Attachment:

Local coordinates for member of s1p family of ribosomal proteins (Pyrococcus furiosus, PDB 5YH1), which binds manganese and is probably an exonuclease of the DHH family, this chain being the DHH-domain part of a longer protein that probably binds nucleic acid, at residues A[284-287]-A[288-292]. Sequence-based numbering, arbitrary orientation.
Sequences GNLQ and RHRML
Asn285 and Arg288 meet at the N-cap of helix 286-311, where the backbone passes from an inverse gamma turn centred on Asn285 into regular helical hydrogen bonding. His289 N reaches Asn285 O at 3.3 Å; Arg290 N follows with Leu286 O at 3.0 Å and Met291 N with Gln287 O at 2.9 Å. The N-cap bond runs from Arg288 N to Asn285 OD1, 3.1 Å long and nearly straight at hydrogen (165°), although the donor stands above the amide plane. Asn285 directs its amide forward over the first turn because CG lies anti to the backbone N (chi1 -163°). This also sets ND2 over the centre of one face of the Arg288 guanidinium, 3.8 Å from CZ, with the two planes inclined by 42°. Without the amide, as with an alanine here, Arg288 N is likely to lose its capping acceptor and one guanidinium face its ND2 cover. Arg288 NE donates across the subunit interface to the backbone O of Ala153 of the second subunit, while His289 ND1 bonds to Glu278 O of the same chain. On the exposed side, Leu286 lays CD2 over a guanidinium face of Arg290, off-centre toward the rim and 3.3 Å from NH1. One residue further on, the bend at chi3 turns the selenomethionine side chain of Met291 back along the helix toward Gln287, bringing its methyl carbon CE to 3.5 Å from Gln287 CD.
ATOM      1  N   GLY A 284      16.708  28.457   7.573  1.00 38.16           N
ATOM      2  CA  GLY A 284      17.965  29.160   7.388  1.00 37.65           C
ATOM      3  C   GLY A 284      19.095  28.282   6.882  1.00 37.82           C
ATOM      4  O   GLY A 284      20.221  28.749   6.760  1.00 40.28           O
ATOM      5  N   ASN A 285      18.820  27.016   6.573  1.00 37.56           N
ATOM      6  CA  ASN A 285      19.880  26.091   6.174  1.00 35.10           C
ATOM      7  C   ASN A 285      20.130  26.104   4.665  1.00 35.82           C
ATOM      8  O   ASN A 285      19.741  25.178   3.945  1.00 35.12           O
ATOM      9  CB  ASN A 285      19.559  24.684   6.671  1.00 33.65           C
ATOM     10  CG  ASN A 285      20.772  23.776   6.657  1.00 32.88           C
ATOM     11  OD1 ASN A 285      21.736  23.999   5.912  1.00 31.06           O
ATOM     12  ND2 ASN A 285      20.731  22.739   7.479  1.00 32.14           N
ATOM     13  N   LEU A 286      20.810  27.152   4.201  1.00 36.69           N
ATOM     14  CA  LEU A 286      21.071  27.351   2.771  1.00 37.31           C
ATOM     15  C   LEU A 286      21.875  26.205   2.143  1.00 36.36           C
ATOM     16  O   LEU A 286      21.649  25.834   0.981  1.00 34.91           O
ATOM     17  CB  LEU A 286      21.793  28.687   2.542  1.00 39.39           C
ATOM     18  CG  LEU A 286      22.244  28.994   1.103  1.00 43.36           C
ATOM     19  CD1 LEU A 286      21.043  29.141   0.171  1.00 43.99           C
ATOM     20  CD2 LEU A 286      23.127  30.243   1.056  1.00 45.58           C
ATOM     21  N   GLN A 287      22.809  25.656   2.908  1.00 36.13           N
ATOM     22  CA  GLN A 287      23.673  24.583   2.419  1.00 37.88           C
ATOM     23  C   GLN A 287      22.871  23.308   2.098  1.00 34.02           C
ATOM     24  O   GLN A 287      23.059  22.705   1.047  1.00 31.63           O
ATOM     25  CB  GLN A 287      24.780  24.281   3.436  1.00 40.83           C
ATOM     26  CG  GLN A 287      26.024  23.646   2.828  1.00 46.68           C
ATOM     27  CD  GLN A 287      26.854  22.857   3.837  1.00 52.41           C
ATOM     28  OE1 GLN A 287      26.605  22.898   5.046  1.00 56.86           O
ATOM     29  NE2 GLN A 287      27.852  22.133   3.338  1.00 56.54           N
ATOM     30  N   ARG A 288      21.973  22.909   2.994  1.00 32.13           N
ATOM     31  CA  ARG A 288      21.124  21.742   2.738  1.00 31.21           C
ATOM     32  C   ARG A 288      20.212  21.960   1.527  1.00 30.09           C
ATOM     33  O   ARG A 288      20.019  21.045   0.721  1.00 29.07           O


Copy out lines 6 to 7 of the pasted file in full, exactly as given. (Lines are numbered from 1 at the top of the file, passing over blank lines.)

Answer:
ATOM      3  C   GLY A 284      19.095  28.282   6.882  1.00 37.82           C
ATOM      4  O   GLY A 284      20.221  28.749   6.760  1.00 40.28           O